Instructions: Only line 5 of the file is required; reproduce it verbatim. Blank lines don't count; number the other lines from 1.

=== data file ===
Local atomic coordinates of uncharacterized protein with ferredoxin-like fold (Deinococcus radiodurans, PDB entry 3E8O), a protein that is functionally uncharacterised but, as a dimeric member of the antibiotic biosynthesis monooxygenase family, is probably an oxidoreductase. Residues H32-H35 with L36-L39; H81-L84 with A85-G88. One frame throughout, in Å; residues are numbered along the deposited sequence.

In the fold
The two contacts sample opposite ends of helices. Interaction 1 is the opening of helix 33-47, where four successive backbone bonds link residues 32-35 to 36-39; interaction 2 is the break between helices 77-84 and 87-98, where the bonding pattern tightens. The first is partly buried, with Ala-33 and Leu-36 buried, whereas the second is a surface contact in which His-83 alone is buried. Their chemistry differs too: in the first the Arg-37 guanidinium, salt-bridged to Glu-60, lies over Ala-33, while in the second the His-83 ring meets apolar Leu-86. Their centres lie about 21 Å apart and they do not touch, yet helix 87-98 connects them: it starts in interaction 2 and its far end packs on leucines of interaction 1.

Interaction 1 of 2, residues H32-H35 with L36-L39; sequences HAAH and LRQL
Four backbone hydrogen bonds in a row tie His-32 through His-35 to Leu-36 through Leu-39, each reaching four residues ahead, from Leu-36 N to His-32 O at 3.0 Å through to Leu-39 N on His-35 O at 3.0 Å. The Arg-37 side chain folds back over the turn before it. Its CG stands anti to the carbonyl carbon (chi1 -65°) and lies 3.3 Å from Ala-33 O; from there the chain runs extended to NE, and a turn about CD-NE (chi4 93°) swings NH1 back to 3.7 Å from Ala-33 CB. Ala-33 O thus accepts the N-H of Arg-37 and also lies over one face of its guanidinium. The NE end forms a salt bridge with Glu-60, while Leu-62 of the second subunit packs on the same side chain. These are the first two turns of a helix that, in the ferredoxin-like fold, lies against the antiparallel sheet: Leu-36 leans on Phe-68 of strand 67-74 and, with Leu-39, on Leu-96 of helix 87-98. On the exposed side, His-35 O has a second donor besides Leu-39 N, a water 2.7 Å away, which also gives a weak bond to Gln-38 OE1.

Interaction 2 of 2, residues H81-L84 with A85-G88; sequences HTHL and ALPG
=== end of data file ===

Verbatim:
Four backbone hydrogen bonds in a row tie His-32 through His-35 to Leu-36 through Leu-39, each reaching four residues ahead, from Leu-36 N to His-32 O at 3.0 Å through to Leu-39 N on His-35 O at 3.0 Å. The Arg-37 side chain folds back over the turn before it. Its CG stands anti to the carbonyl carbon (chi1 -65°) and lies 3.3 Å from Ala-33 O; from there the chain runs extended to NE, and a turn about CD-NE (chi4 93°) swings NH1 back to 3.7 Å from Ala-33 CB. Ala-33 O thus accepts the N-H of Arg-37 and also lies over one face of its guanidinium. The NE end forms a salt bridge with Glu-60, while Leu-62 of the second subunit packs on the same side chain. These are the first two turns of a helix that, in the ferredoxin-like fold, lies against the antiparallel sheet: Leu-36 leans on Phe-68 of strand 67-74 and, with Leu-39, on Leu-96 of helix 87-98. On the exposed side, His-35 O has a second donor besides Leu-39 N, a water 2.7 Å away, which also gives a weak bond to Gln-38 OE1.